Provost shares research with thousands online
Tennessee Tech provost Lori Bruce is accustomed to giving lectures. One of the distinguished lecturers of the geoscience and remote sensing society of the Institute of Electrical and Electronics Engineers, Bruce normally has a few hundred to speak to at an event
Earlier this week, however, her research reached thousands. Bruce gave an online presentation "Hyperspectral Remote Sensing with Applications of UAVs for Precision Agriculture," which reached more than 14,000 people.
“It might be surprising that many people around the world would be so interested in such a specific research lecture,” said Bruce. “But, it is actually a popular area that is moving from research to operations. We have developed the technology to a point that it is now becoming affordable enough for practical use in precision agriculture.”
The talk given by Tech’s vice president for academic affairs was hosted by IEEE USA and logistically facilitated by Beijing Normal University. More than 8,000 graduate and Ph.D. students pre-registered for the event. But, many more joined in online.
“Your lecture is widely praised by students,” said Hongmin Zhou, a faculty member of Geographical Science at Beijing Normal University. “According to incomplete statistics, there were 14,696 students and faculty who watched the lecture on three live broadcast platforms. It was amazing.”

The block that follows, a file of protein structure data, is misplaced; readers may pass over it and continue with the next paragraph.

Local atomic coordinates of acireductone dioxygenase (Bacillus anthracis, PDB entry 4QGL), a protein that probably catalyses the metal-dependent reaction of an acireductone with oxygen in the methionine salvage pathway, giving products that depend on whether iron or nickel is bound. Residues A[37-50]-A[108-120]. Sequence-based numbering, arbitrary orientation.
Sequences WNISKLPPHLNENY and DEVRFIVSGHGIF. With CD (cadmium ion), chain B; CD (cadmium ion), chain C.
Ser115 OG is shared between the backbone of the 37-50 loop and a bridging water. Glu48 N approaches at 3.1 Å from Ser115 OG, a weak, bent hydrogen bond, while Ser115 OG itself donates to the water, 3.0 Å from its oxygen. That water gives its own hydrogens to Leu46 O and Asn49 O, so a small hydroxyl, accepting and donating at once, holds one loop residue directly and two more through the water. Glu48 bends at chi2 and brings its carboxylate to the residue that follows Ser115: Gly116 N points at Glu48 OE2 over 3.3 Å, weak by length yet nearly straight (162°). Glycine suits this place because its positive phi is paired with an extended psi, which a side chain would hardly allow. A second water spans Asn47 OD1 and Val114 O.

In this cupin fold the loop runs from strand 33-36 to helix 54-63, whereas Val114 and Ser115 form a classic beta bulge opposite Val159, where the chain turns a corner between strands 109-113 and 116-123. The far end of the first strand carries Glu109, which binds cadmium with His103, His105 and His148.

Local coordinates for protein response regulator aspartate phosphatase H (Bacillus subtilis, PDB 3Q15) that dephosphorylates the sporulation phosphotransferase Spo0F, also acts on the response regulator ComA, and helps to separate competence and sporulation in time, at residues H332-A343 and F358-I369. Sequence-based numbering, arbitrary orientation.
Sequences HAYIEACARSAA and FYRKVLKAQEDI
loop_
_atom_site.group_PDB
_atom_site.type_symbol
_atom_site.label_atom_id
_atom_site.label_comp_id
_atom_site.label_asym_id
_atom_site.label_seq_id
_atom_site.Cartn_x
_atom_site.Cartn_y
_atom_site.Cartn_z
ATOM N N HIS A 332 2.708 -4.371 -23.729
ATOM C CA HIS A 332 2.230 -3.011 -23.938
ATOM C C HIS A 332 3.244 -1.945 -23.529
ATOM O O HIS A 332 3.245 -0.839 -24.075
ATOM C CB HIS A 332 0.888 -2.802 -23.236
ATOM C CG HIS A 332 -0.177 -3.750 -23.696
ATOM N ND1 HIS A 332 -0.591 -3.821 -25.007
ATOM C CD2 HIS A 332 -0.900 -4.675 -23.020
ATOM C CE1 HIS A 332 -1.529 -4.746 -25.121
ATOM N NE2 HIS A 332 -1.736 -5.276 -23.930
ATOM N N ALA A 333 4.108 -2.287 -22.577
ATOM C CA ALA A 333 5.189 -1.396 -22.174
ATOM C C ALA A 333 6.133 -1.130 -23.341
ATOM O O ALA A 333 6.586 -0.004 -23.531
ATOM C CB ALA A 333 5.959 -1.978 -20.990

Bruce spoke for an hour-and-a-half before answering questions from students from more than 20 countries.
“We got hundreds of questions,” said Bruce. “The questions ranged from very mathematical and physics questions from Ph.D. students all the way to very introductory questions from someone who might be new to the field. It was exciting to have that many people interested in the research and who hung in there to the end of the talk.”
Holding the title of professor of electrical and computer engineering at Tech, Bruce gives three or four such lectures world-wide each year. As provost, she provides leadership to and oversight of eight colleges and schools, offering bachelors, masters and doctoral programs.
“It is very fulfilling as a faculty member, and I am still a faculty member at heart, that when we do research we can see an immediate impact to society,” said Bruce. “The research may be very physics-based with high level math and computer algorithms, but it’s very exciting when you put that kind of work into something and then you can immediately see applications that benefit society. It’s very satisfying.”